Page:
Officials in Afghanistan said Friday an international award-winning journalist from India had been killed during pre-dawn fighting in embattled southern Kandahar province.

Danish Seddiqi, a Reuters photojournalist and Pulitzer Prize winner, was covering clashes between Afghan government forces and the Taliban in Spin Boldak district, which fell to the insurgents earlier in the week.

“Deeply disturbed by the sad news of the killing of a friend, Danish Seddiqi in Kandahar last night,” tweeted Farid Mamundzay, Kabul’s ambassador to New Delhi.

“The Indian Journalist & winner of Pulitzer Prize was embedded with Afghan security forces. I met him 2 weeks ago before his departure to Kabul. Condolences to his family & Reuters,” added Mamundzay.

Seddiqi last tweeted from Kandahar on July 13, when Afghan forces launched a counteroffensive to try to retake Spin Boldak.

The slain photojournalist was based in the Indian city of Mumbai and won the Pulitzer Prize in 2018 for feature photography on the Rohingya refugee crisis.

“We are urgently seeking more information, working with authorities in the region,” Reuters President Michael Friedenberg and Editor-in-Chief Alessandra Galloni said in a statement.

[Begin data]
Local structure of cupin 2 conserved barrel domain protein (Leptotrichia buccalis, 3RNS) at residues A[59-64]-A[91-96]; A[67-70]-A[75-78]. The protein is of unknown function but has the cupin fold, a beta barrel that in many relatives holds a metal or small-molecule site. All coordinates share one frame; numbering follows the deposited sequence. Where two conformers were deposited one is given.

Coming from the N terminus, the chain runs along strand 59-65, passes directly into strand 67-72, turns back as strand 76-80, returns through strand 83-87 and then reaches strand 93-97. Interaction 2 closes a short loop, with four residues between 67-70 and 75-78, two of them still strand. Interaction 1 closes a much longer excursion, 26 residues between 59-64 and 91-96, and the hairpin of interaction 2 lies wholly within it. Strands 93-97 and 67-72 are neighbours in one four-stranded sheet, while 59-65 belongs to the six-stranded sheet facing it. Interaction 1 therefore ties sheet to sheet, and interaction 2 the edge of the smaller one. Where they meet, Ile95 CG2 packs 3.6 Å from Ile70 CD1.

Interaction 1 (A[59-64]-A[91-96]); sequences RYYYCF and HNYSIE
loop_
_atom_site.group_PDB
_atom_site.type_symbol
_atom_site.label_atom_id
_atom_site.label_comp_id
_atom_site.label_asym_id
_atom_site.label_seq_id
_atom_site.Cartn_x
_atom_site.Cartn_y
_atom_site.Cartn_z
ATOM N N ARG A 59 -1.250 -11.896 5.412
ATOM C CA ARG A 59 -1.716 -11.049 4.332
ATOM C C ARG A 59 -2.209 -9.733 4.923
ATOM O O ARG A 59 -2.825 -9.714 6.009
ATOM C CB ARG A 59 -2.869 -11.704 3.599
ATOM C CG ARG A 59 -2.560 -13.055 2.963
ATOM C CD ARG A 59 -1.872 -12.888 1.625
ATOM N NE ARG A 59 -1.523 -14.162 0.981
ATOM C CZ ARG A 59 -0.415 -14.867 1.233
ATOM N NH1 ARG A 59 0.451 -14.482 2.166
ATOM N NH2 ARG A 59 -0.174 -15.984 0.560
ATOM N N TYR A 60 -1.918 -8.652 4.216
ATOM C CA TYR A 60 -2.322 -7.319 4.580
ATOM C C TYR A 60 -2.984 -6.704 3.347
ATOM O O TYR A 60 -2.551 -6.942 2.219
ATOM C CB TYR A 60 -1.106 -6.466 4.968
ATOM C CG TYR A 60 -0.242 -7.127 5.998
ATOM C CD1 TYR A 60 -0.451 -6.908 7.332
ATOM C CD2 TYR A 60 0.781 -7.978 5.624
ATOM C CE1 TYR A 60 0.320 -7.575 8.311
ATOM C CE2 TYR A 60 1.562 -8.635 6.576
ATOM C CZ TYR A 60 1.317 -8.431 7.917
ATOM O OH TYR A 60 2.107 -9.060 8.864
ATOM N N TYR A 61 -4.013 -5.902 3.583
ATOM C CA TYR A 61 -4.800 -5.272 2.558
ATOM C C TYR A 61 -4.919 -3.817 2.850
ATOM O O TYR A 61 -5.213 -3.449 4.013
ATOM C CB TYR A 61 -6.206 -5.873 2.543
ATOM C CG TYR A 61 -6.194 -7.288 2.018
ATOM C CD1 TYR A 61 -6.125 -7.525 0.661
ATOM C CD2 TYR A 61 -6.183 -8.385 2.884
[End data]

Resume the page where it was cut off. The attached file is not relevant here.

“Danish was an outstanding journalist, a devoted husband and father, and a much-loved colleague. Our thoughts are with his family at this terrible time.”

Seddiqi told Reuters he had been wounded in the arm by shrapnel earlier on Friday while reporting on the clash. He was treated and had been recovering when Taliban fighters retreated from the fighting in Spin Boldak.

Among other major events he covered were the Hong Kong pro-democracy protests in 2019 and 2020, and the Nepal earthquake in 2015. At home, Seddiqi extensively reported on India’s COVID-19 pandemic.

Global and local media watchdogs list Afghanistan as one of the dangerous countries for journalists.

Spin Boldak is a major border crossing between landlocked Afghanistan and Pakistan, facilitating travel and trade activities.

The insurgents have recently captured Afghanistan’s seven trade routes with neighboring countries, including Tajikistan, Turkmenistan, China, Iran and Pakistan.

The Taliban have stepped up battlefield attacks since the United States and NATO-allied militaries formally began withdrawing from Afghanistan on May 1, overrunning scores of districts and dramatically expanding insurgent influence to wide swaths of the country.

Some information for this report came from Reuters. 

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